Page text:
It is a Dance Criticism 401 assignment describing Savion Glover in performance — savagely fit, in top form, at his most forthcoming. Words fall short. Yet that is what we had at Saturday’s festive season-opener of the John Anson Ford Amphitheatre. The refurbished Ford’s long commitment to dance, season after season presenting local and visiting troupes on its stage, made the Savion night that much more special.
Glover is the dance-world’s Mozart, so dazzling and nearly beyond comprehension is his brilliance. Motoring around his carefully miked tap-dance platform, he took to performing out of doors in a way that worked better than my many viewings of him in theaters. Insanely complex rhythms including doublets and triplets, pointe work, back slaps, and down-and-dirties blasted into the night air; you could watch him seize a rhythmic idea and dance it through. The first sound of his mighty tap shoes (they resemble a custom-built car) is so supremely confident it drills a hole in your ear, then in your head. Over time, it pierces your heart.
Glover perhaps compares better to Charlie Parker. He fits into the jazz tradition that seeks not aesthetic purity, rather the opposite. It can be a messy, often clashing, fit. It has jagged edges. But as a body-instrumentalist, he is part of an ensemble.
The show offered the fun visual of a live band, Dance Candy, tucked into the Ford’s hillside (rear) wall. Before these cool cats, Glover lay down swathes of his trademark lengthy improvisatory riffs. The music was mostly funk, but mixed in was a lighter swinging beat providing Glover air space to fill with sound. He taunted and teased the bass player, the keyboardist, the drummer, and surprisingly the show included a girl singer chiming in nothing less than “My Favorite Things.” That ditty, nearly untouchable as the anthem of Coltrane, was a fun choice. And Glover made it rock.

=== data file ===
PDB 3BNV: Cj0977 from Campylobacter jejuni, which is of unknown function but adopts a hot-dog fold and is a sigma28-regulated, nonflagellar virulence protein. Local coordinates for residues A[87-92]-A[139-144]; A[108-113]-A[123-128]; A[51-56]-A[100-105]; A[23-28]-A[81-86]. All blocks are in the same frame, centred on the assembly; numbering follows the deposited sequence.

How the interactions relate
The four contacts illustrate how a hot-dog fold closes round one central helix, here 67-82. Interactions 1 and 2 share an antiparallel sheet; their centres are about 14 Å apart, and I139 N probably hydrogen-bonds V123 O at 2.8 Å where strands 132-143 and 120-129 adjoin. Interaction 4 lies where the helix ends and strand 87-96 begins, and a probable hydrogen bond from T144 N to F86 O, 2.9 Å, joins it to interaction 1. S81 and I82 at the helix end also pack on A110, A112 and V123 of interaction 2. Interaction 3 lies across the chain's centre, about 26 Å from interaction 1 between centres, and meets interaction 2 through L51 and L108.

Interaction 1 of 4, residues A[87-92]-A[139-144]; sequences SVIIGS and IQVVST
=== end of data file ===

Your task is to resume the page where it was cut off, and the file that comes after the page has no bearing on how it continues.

Then sharing the stage with his posse of three other tappers (Marshall Davis, Jr., Robyn Watson and Karissa Royster), Glover delivered a choreographed work to recorded music. Facing the audience, beaming smiles, and bringing the beat waaaay down, Glover, in this easy-peasy mode, melded with the group. He was one of the gang; not the genius Mozart, not the soloist Charlie Parker nor John Coltrane; he was just another hoofer, and it made him human.
Fellow tap dancer Debbie Allen, whom Glover honored with a stage shout-out, shared her sentiment in an email to arts·meme. “He is pure genius. He is ‘the Truth.’ I felt so lucky to be there.”
photo credit: Timothy Norris courtesy of Ford Theatres